Years of Service: 1934 to 1947

Wars: Second Sino-Japanese War, World War II

Confirmed Kills: 26

Gregory "Pappy" Boyington began his career as a Marine Corps officer, but he later resigned from the Marine Corps to serve with the legendary Flying Tigers, an American volunteer squadron that supported China in the Sino-Japanese War. He claimed six victories as a Flying Tiger before re-joining the Marines in September 1942. He served as the Commanding Officer of VMF-214, nicknamed the “Black Sheep.” At this point in time he was 31, a decade older than most Marines, resulting in Boyington acquiring the monikers “Pappy” and "Gramps."

Pappy shot down 26 enemy fighter planes, tying Eddie Rickenbacker's WWI record of 26 victories. (His self-claimed victory count is 28). He achieved his final kill in 1944, the same day that his aircraft was shot down in the Pacific. He was captured by a Japanese submarine team and held as a Japanese prisoner-of-war for over a year before being released in 1945, days after Japan's surrender.

Pappy received the Medal of Honor, the Navy Cross, and a Purple Heart for his heroism during the war. In the 1970s, the TV show “Baa Baa Black Sheep” was created based on Boyington and his Black Sheep squadron.

Captain Eddie Rickenbacker, U.S. Army

Captain Eddie Rickenbacker, U.S. Army

Hometown: Columbus, Ohio

AKA: Fast Eddie; Rick

Years of Service: 1917 to 1919

War: World War I

Confirmed Kills: 26

Captain Eddie Rickenbacker was an American Fighter Ace during WWI.  He is considered one of the most accomplished American pilots for his valor during the war, achieving an impressive 26 kills during WWI.  

Rickenbacker was a race car driver prior to his military career. Due to his experience and abilities as a mechanic, he started off as an engineering officer at the U.S. Air Service's pursuit training facility. He eventually demonstrated his aeronautical aptitude to his superiors, which eventually earned him a placement the 94th Aero Squadron. Five months later, he was promoted to Captain. By the end of WWI, Rickenbacker held the record for the most aerial victories (26). He accumulated a total of 300 combat hours and received the Medal of Honor for his exceptional contributions during the war.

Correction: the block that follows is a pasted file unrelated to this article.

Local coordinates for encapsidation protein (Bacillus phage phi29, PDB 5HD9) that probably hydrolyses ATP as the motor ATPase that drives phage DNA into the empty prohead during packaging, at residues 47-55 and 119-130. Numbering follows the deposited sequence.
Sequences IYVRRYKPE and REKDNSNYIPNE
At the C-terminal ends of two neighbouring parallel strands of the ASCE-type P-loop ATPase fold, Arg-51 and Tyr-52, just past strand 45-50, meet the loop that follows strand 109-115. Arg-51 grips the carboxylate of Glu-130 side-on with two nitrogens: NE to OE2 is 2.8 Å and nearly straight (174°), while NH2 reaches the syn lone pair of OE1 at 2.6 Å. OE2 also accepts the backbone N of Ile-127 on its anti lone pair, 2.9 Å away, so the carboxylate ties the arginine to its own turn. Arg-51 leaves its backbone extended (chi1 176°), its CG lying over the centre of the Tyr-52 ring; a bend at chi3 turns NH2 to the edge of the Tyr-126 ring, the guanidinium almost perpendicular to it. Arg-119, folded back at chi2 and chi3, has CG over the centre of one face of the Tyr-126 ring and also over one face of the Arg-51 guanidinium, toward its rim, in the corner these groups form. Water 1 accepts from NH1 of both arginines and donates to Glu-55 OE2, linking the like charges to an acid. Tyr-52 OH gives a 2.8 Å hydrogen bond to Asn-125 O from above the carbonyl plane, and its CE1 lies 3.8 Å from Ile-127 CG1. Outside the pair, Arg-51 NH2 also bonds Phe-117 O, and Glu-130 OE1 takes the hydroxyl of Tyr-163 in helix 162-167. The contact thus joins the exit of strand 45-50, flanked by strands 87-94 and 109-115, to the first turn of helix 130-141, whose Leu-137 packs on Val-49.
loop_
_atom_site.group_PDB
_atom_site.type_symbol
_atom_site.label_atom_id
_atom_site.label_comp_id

Brigadier General Joseph J. Foss, U.S. Marine Corps

Brigadier General Joseph J. Foss

Hometown: Sioux Falls, South Dakota,

AKA: Smokey Joe; Old Joe; Old Foss

Years of Service: 1939 to 1955

War: World War II

Confirmed Kills: 26

Joseph Foss dreamed of being a fighter pilot, but at the age of 26 he was considered too old, so the Navy sent him to the School of Photography to become an aerial photographer. Foss continued to make numerous requests to join a fighter pilot qualification program before finally being assigned to a training squadron to learn to fly the F-4F Wildcat. There he logged over 150 hours in just two months. He then joined Marine Fighter Squadron 121 (VMF-121), a United States Marine Corps F-4F squadron.

Foss eventually became famous for his close-up gunnery skills. In the battle of Guadalcanal, he shot down 26 enemy aircraft with his team of 8 Wildcats. His team, which was dubbed “Foss’ Flying Circus,” shot down 72 Japanese aircraft during that battle. His 26 victories made him the first American pilot to match Ace Eddie Rickenbacker’s record from WWI. Upon returning from war, Foss was awarded the Medal of Honor and dubbed America's first WWII "Ace-of-Aces." He later became the youngest governor of South Dakota at the age of 39, the first commissioner of the American Football League (which eventually merged with the NFL) and a president for the National Rifle Association.